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Remembering Neal Casal at the Capitol Theatre

This week, the Capitol Theatre in Port Chester hosted a tribute show in memory of the recently deceased singer, songwriter, guitarist and photographer Neal Casal. The 5 ½ hour show included over 30 performers, many of whom were bandmates, collaborators and friends of Casal. The long list of acts included Beachwood Sparks, Circles Around the Sun, Chris Robinson Brotherhood, Joe Russo, Dave Dreiwitz, Scott Metzger, John Ginty, Jason Crosby, Duane Trucks, and Citizen Cope.

Casal’s impact on his musical community was evident in the outpouring of affection and dedication, not only from the performers but also the organizers, who pulled together a fitting sendoff in the weeks following Casal taking his own life. In the spirit of supporting other artists who face similar challenges as Casal, all proceeds from the night went to Musicares, a nonprofit that provides “a safety net of critical assistance to music people in times of need.”

Of the many memorable songs performed, one particularly moving piece was a rendition of the Grateful Dead ballad, “Ship of Fools,” played by many of the participating musicians, along with pre-recorded guitar and vocals from Casal. The rambling classic was almost certainly paying additional homage to Robert Hunter, who wrote the song with Jerry Garcia. Hunter passed away earlier this week.

Peter Shapiro, owner of the Capitol Theatre and steady hand behind Relix Magazine and the Lockn Festival, connected with Casal while organizing the 2015 “Fare Thee Well” tour. That tour was the basis for the formation of the band Circles Around the Sun. Their first and last performances with Neal were both in Arlington, Virginia at Lockn. “That is the true meaning of a circle around the sun — they started it and ended it in that way.  It’s always going to be Jerry [Garcia]’s Forest… From now on, that is Neal’s stage,” said Shapiro in a touching moment before the set break. A photo of the plaque that would permanently adorn Casal’s memorial stage was projected during the show for all to see.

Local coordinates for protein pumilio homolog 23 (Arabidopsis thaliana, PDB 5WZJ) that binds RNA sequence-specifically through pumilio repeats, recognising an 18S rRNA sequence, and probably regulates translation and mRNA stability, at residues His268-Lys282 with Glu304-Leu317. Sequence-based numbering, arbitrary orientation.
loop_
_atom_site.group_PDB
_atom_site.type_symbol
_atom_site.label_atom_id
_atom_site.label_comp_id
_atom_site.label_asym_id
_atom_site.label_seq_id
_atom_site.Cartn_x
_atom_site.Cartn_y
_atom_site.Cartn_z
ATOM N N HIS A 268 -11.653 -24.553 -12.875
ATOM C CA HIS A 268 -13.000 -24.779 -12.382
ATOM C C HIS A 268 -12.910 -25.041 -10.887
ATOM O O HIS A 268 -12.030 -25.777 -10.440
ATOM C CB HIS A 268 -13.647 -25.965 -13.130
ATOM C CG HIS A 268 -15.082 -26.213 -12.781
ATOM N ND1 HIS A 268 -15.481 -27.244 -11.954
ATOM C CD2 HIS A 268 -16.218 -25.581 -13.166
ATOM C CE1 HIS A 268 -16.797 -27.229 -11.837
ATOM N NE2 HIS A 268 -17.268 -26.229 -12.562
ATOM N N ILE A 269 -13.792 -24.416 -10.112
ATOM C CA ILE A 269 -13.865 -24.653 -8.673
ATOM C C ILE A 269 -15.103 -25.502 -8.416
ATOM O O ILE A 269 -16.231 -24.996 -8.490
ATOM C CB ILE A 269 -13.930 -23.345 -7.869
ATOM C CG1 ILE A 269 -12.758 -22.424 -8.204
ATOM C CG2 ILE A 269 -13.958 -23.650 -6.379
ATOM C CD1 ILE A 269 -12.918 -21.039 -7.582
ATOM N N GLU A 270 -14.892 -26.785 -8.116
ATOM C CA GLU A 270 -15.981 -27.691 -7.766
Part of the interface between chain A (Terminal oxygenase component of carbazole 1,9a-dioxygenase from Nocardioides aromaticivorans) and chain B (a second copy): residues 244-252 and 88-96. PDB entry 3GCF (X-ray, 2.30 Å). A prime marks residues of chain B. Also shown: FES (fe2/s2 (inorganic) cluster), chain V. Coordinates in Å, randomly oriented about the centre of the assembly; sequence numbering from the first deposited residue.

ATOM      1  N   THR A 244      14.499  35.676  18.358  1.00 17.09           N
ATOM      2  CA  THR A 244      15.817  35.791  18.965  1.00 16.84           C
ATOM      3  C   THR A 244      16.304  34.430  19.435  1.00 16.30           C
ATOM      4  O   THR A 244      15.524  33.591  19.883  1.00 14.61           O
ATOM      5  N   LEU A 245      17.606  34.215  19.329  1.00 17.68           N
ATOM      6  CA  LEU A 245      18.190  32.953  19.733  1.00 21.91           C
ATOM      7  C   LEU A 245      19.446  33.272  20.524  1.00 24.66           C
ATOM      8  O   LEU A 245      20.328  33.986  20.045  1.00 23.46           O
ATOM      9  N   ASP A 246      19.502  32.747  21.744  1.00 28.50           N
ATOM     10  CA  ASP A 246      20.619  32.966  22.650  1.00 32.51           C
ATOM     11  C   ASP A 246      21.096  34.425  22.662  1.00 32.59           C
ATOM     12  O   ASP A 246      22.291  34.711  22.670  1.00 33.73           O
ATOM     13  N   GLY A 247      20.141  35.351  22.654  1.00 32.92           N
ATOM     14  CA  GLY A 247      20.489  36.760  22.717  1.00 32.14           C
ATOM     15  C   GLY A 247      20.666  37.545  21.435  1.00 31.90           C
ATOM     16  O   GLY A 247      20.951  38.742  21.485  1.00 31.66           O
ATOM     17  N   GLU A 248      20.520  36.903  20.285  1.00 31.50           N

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That Lockn performance was Casal’s last time on stage, and for many of his friends and collaborators it was their last interaction with him. “He should still be here,” says Josh Hummel, former drummer in the Neal Casal Band, who postponed a gig with his current group Chris Berardo and the DesBerardos in order to attend the show. “Neal was a wonderful person and we’re all going to miss him,” said Hummel.

The timing of the show coincides with National Recovery Month, which is underpinned by efforts to support people struggling with their mental health and to celebrate the process of recovery. A wealth of data has indicated that issues surrounding mental health disproportionately affect artists. This is especially evident after Casal’s death, but also as several other high-profile musicians, including Chris Cornell, Chester Bennington and Keith Flint, all recently took their own lives.  This makes the tribute to Casal, and the mission of Musicares, all the more necessary.

In a final message, Casal explained that he would want everyone to “have an epic party for me and play [his] favorite records, and remember all the good times [they] had, the music, images, and waves [they] caught. That’s all.” All that and more can be said of the show held in his name.

To donate to Musicares, watch the recorded livestream of the full concert, or find resources related to National Recovery Month, see the links below.

 

Musicares: http://relix.com/neal

Full Show: https://youtu.be/4pAor7Cv66s

National Recovery Month: https://recoverymonth.gov/

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William Bermingham works in the Communications Department at ArtsWestchester. He is a graduate of Purchase College where he studied Arts Management.

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